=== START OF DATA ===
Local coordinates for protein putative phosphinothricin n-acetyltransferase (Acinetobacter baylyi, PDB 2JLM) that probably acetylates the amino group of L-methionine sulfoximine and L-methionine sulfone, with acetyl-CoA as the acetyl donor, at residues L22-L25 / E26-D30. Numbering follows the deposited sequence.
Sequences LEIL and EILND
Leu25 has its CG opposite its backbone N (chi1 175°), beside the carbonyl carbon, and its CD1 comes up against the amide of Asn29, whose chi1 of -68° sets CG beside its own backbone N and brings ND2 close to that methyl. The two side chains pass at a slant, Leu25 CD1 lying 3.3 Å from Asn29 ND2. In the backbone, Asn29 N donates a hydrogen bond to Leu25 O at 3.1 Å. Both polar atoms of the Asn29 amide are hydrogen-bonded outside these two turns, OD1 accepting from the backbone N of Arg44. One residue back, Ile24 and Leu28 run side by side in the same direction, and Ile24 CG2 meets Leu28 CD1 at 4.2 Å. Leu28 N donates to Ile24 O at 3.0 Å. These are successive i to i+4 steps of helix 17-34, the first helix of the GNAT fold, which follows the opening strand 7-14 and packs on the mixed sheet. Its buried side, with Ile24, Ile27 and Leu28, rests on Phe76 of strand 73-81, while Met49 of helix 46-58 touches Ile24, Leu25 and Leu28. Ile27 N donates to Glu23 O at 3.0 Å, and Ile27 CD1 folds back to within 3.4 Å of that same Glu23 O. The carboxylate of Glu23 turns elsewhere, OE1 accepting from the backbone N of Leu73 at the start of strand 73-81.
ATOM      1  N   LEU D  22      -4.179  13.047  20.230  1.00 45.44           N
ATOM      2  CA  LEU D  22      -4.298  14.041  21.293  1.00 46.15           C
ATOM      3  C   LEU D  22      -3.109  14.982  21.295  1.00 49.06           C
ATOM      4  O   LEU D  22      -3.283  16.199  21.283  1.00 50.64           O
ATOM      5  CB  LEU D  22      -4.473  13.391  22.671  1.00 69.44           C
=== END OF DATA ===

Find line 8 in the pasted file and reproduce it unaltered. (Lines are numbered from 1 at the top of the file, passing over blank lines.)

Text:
ATOM      5  CB  LEU D  22      -4.473  13.391  22.671  1.00 69.44           C